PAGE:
“He was my idol who was never home. I worshiped the ground he walked on, just like my mother. I had no idea we were his token family to look good for business or whatever his reason was for keeping us around. I think it was about power. Or because he could. Or because he didn’t want my mother to get all his money. I have no clue. I stopped trying to figure it out years ago. There had to be a reason that made sense to him.”
“Do you think your mother knew why?”
“I think she convinced herself he loved her. She was blinded by love.”
“Don’t take this wrong,” he warns gently, “but was it love, or the money?”
I hate the question I’ve asked myself, and rejected, too many times to count. “I don’t know really what was in her head. The mother I thought I knew wasn’t the one I discovered after I took those glasses off.” I shake my head. “But no. I never felt like she was about the money.” My mind travels the past. “She gave up everything she loved but painting. She’d hide her work and supplies when he was home.”
“You said she created your love of art.”
I nod. “Yes. Very much so.” I let out a heavy sigh, trying to escape the tight sensation strangling my airways. “Looking back, it was an abusive relationship, almost like Stockholm syndrome, where the captive adores her captor.”
The plane jumps again and I grab his hand. As his strength and encouragement seep into me, I’m glad I told him.
“Do you have any of her artwork?” he asks after a few moments.
“No. After I left for college she gave it up completely. My father wanted her time spent doing high-profile charity events that made him look good. She was coming home from one of the events organized by the network when she died. He wasn’t even in the country at the time, of course.”
“That’s why you blame him for her death.”
My gaze drops to my hand that has somehow settled on his leg. I relive a searingly vivid memory of the moment I heard my mother was dead. Chris caresses my cheek. “You okay?”
“I just . . . I’m remembering the day she died.” I have to mentally shake myself to continue. “I don’t blame him for her death. I blame him for her miserable life. Though she made her own choices, that doesn’t make his abuse of her acceptable.” An acid burn slides through me just thinking about what I’m about to reveal. “He didn’t even cry at her funeral, Chris. Not a single tear. Not one.”
His hand goes to the back of my head and he rests his forehead on mine. He opens his mouth to speak and I quickly warn him, “Don’t say you’re sorry. You know that doesn’t help.”
“No, it doesn’t.”
Slowly we sink back against our seats and I settle onto his shoulder. He doesn’t say anything else, but he doesn’t have to. He’s here for me yet again, and it’s bittersweet because I know the next few demons will be more than mine. They’ll become his.
• • •
Once we’re in L.A. and in the back of a private car to the hotel, Chris checks his messages. “Blake found Ella’s flight out. It was one-way. Do you think she planned on staying in Paris and didn’t want to tell you?”
“She left everything she owns and she said she’d be back in a month.” I shake my head. “No. She didn’t intend on staying. She was going to Italy, too.”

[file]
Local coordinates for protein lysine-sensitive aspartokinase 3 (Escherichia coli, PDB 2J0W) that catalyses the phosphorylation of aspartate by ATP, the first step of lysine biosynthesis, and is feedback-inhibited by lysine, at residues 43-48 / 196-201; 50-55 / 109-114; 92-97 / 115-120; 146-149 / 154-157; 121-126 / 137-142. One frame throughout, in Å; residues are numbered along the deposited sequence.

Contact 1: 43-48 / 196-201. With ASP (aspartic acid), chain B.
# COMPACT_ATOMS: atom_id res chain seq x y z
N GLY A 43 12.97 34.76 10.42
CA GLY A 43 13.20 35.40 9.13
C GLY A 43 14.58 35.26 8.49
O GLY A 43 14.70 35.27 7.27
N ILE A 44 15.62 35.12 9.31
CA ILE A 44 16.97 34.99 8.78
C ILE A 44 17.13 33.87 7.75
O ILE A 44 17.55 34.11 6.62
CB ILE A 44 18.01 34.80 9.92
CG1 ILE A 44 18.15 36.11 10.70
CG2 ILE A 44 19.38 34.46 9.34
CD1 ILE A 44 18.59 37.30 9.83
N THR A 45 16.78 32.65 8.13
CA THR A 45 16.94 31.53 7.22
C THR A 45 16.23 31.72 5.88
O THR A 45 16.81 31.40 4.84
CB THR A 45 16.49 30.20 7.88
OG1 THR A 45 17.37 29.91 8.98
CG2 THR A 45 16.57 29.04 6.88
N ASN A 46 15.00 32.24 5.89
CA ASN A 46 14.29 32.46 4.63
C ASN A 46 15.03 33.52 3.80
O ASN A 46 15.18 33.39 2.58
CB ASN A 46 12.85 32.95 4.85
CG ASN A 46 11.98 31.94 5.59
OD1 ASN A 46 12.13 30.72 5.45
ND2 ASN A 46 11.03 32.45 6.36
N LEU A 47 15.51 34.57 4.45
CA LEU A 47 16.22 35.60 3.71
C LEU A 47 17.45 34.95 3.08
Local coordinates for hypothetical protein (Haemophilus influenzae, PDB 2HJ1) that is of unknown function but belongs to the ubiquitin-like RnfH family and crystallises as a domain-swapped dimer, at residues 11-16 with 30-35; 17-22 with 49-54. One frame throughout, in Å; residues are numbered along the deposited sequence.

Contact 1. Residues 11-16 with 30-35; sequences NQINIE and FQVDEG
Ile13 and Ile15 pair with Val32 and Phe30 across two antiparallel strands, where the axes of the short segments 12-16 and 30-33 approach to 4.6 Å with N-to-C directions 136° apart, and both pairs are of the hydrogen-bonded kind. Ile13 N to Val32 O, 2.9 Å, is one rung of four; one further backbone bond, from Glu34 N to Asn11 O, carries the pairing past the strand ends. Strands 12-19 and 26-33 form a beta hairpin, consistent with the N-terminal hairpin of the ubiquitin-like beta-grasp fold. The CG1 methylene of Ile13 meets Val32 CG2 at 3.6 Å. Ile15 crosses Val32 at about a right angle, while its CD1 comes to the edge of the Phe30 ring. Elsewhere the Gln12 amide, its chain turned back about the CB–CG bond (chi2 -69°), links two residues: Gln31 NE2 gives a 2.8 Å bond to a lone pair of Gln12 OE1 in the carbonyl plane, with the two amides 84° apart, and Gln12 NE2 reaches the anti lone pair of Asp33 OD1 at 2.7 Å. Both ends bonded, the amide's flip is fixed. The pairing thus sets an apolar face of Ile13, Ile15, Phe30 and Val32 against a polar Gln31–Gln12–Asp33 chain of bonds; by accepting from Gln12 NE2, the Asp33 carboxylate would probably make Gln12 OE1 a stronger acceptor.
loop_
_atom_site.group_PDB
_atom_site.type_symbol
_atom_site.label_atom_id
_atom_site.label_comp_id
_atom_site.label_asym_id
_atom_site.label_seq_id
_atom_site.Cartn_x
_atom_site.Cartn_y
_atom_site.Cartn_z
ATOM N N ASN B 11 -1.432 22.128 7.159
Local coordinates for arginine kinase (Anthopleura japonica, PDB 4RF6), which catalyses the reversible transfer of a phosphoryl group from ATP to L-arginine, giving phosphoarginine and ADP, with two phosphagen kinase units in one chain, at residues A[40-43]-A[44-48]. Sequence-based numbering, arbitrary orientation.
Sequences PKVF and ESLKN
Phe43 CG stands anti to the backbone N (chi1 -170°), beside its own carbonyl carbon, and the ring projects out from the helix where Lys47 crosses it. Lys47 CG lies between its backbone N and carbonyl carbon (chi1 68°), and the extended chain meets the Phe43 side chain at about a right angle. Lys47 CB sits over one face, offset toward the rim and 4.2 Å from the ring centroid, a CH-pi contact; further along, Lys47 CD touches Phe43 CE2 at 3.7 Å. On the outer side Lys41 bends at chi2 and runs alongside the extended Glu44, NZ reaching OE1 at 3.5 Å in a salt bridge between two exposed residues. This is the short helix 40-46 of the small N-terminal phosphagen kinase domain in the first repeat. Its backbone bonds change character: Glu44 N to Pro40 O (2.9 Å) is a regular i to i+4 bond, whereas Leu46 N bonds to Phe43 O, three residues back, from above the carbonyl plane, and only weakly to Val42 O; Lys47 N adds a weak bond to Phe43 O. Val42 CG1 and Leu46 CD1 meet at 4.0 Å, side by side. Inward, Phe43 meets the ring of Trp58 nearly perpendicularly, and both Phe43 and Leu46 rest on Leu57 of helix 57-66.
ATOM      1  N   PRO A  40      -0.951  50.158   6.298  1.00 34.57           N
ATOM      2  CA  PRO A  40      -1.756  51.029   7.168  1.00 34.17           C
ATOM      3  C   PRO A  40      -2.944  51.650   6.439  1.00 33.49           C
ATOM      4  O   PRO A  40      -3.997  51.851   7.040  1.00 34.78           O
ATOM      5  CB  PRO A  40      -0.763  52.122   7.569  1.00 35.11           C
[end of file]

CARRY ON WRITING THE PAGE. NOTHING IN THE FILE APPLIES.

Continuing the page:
He punches in a text to Blake with that information and gets an instant reply. “Blake says he checked any outgoing destination from Paris for Ella. There is no record of her leaving for Italy. He wants to know if you’re sure she didn’t resign her job?”
My brow furrows and I’m already dialing. “I hadn’t thought of that.” I have to leave a message for the right person. “I hope they call back quickly.”
“Find out about her status at the school, and if she hasn’t resigned I’ll have Blake’s team dig around some more.”
I nod and prepare myself mentally for the school’s returned call. Not only do I need to hear that Ella is safe, but it’s time I officially resign. It’s a bit daunting despite my new dream career.
The car pulls up to the hotel and we rush in to drop off our things in our room and head to the hospital. We arrive just in time for an event Chris is holding for a group of twenty kids all battling cancer, along with many of their parents. After Chris and I receive excited welcomes from everyone, and pose for pictures I didn’t expect to be included in but am, I finally meet Dylan, the young boy with leukemia. It’s clear that Dylan is deeply attached to Chris, and Chris to him. He’s an extremely likable kid, both friendly and smart. My heart twists at the dark circles under his eyes, his bald scalp that tells of his cancer treatments, and the frailness of his thin body, which makes him look younger than his thirteen years.
Chris takes a seat at an easel at the front of the room, and I sit beside him with Dylan. Together, Dylan and I watch as Chris draws special pictures by request. Spellbound by Chris’s interactions with the crowd, my heart is truly in my throat more than in my chest as he brings smiles to many a haunted face.
• • •
An hour into the event, I head to the cafeteria to grab Chris a drink and a candy bar since he hasn’t eaten since lunch and it’s now seven o’clock. Dylan’s mom, Brandy, a pretty thirty-something blonde, catches me in the hallway and falls into step with me. “Do you mind if I join you?”